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Parrot Boombox Review

Verdict

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Key Specifications

  • Review Price: £151.95

Parrot + product = product with Bluetooth. That’s the raison d’etre of Parrot, pure and simple. Best known for its variety of Bluetooth headsets and hands free kits, the company has increasingly found ways to branch out into other areas such as photo viewers and speakers – all with Bluetooth, naturally.


These forays have borne mixed results so far, but that hasn’t stopped Parrot from trying again with its BOOMBOX – capitalised presumably for extra BOOM! The design is reminiscent of the Apple iPod Hi-Fi which we reviewed almost a year ago, though in reality there’s a good deal that separates them.


To begin with the Boombox is noticeably larger, with a far deeper casing while it lacks any kind of portable power option – making the ‘boombox’ title a tad misleading. There’s also no iPod dock, though there is an RCA auxiliary line-in and a 3.5mm to RCA cable for a wired connection to a player.


Of course the selling point is the Bluetooth connectivity, making it possible to use Bluetooth enabled phones, MP3 players and other devices to stream music to the Boombox wirelessly. It’s worth noting you can’t use any old Bluetooth device though, whatever you use must support the Advanced Audio Distribution Profile (A2DP); a list of A2DP compliant devices can be found here.


Measuring 430 x 225 x 150mm and weighing in at a meaty 5.6 kg, initially the Boombox looks fairly anonymous. On closer inspection, however, it’s easier to appreciate the clean lines, the lacquered wood casing and semi-matt finish that combine to create a stylish and understated look.


The front is protected by a magnetically attached guard, but removing it reveals the three drivers – two wideband, one sub – each surrounded by smart, shiny black plastic. With these in full view the Boombox looks considerably better looking, with the symmetry created proving quite pleasing to the eye.


On the back is the AC power and line-in connection, while on top are a small set of control buttons and a status light. There are two volume control buttons, a connection button for opening the Boombox to new Bluetooth connections and the status light glows or flashes blue according to the status of connection.

As is the beauty of Bluetooth it’s fairly simple to pair devices with the Boombox, provided said device supports the aforementioned profile. Once your device and the Boombox have found each other all you need do is enter ‘0000’ as the pin and you’re your ready to make sweet, sweet music.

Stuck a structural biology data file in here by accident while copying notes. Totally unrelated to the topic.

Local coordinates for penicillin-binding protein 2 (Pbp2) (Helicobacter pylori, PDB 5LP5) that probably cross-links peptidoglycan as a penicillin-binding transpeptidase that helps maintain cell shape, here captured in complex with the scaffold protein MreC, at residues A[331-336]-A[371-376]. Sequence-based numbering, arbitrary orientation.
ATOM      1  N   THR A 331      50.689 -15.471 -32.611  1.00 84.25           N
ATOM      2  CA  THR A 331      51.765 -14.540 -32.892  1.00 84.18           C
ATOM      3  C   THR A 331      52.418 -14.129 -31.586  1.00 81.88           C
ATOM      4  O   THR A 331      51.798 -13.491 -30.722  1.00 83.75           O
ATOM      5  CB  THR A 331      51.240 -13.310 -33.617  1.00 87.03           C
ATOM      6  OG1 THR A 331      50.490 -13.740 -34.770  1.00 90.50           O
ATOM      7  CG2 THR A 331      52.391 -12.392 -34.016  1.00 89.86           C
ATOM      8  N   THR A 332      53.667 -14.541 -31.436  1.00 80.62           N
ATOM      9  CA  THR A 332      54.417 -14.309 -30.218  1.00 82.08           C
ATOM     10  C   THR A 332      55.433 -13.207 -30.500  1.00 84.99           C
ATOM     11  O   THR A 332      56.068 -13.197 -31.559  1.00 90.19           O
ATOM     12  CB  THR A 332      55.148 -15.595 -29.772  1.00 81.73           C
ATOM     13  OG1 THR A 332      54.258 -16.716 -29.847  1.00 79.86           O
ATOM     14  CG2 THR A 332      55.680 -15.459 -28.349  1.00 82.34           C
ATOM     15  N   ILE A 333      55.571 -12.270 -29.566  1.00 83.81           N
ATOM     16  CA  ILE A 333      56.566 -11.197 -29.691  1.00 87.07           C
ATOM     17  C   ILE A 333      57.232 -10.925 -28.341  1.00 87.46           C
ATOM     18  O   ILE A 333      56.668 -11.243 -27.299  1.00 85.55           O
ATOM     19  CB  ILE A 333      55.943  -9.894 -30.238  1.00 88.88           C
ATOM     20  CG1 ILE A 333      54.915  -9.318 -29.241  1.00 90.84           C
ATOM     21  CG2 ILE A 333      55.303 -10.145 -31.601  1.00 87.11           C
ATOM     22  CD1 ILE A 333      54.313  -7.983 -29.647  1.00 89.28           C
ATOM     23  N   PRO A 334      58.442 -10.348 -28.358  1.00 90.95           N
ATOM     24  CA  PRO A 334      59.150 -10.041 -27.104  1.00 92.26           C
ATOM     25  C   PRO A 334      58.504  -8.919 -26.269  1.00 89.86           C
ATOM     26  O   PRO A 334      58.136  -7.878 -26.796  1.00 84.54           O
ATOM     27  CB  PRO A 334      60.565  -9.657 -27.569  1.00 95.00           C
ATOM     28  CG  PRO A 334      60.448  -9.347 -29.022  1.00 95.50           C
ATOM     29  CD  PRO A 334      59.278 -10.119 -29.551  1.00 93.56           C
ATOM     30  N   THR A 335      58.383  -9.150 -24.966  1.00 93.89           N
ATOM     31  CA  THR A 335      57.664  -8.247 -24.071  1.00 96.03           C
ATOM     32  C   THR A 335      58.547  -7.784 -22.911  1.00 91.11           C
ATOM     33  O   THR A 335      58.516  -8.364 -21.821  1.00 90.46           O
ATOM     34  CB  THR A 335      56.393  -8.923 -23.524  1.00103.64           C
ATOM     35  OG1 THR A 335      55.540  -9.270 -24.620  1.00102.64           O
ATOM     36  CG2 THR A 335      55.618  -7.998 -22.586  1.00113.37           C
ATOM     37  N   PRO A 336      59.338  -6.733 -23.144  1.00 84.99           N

Unfortunately, we found that the Bluetooth range wasn’t as impressive as we would have hoped. Audio began to cut out at five metres using a Sony K800i, though when closer there were no appreciable problems. This makes streaming music from a PC in another room unlikely, though for all other scenarios it’s no great hardship.


To test the overall sound quality of the Boombox we used a variety of devices, including a mobile phone connected via Bluetooth, an iPod via the line-in and a PC using the line-in. And, overall, one can’t help but be impressed by the Parrot Boombox.


The Boombox sounded far warmer and clearer compared to the muddier iPod Hi-Fi, while pushing the volume higher also resulted in impressive results with the 60W digital amplifier reducing the level of distortion. Using Bluetooth the quality was very decent too, with minor compression on the high-range the only noticeable problem and the overall clarity was more than sufficient for casual listening.


High and mid-range clarity was excellent, and the Boombox produced a nicely balanced sound. Bass, though always warm and well defined, did a lack a little punch but for speakers such as these that’s no great surprise and isn’t a source of real complaint.


Moreover, when you compare the Boombox to its alternatives it comes out well. The £150 price is a good one, wedging it between the iPod Hi-Fi and the Acoustic Authority iPod Speaker Dock, which we still consider to be an excellent buy especially now they’re available for as little as £81. What they both lack, however, is Bluetooth, and this feature puts the Boombox in a privileged position providing easier connectivity to phones and other Bluetooth enabled devices.


”’Verdict”’


If you use your phone as an MP3 player and want something to play your music on then the Parrot Boombox is an excellent option. Sound quality was excellent, besting the iPod Hi-Fi comfortably with little loss of quality when streaming via Bluetooth. The only caveat is the slightly disappointing Bluetooth range, though this will only affect you if you plan on streaming music from another room. Otherwise it’s a smart, stylish and great sounding addition to your living room.

Trusted Score

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Score in detail

  • Value 8
  • Features 9

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